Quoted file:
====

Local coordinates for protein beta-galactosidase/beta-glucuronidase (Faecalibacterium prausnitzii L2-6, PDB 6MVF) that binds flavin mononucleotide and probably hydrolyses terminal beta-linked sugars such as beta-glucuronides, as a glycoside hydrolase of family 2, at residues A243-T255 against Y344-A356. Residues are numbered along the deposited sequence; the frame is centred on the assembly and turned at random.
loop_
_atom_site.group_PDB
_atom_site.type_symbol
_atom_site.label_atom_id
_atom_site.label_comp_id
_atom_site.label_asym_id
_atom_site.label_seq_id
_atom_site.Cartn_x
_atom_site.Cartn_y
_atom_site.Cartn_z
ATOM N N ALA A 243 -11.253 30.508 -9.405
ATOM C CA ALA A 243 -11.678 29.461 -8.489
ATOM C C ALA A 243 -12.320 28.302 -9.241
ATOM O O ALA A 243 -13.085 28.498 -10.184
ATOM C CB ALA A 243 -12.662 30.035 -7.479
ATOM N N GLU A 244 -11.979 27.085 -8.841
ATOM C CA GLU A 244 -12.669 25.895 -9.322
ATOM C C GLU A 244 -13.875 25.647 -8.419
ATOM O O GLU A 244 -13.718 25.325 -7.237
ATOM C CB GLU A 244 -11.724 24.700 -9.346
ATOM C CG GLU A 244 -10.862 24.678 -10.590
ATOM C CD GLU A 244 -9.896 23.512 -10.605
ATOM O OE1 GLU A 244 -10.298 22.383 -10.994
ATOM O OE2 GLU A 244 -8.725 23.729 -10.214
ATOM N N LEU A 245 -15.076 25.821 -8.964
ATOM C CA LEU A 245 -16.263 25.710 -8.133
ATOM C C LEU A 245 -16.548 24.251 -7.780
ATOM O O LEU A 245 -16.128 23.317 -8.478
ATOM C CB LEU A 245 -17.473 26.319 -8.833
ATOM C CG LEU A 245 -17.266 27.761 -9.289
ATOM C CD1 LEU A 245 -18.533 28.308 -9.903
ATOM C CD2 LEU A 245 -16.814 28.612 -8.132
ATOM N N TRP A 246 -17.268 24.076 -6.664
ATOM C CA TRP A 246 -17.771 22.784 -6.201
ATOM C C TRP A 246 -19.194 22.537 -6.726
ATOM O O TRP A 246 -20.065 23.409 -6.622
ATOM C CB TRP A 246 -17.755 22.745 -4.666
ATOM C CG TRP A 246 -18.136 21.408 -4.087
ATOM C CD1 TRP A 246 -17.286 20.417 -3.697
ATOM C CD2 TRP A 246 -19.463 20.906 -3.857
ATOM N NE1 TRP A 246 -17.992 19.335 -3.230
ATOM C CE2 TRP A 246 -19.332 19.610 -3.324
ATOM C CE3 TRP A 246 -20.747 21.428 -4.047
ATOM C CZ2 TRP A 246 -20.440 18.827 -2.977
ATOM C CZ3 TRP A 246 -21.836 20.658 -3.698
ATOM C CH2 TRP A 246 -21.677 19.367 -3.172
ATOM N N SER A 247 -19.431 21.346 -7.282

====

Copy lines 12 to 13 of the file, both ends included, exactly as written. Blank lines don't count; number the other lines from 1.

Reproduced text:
ATOM N N ALA A 243 -11.253 30.508 -9.405
ATOM C CA ALA A 243 -11.678 29.461 -8.489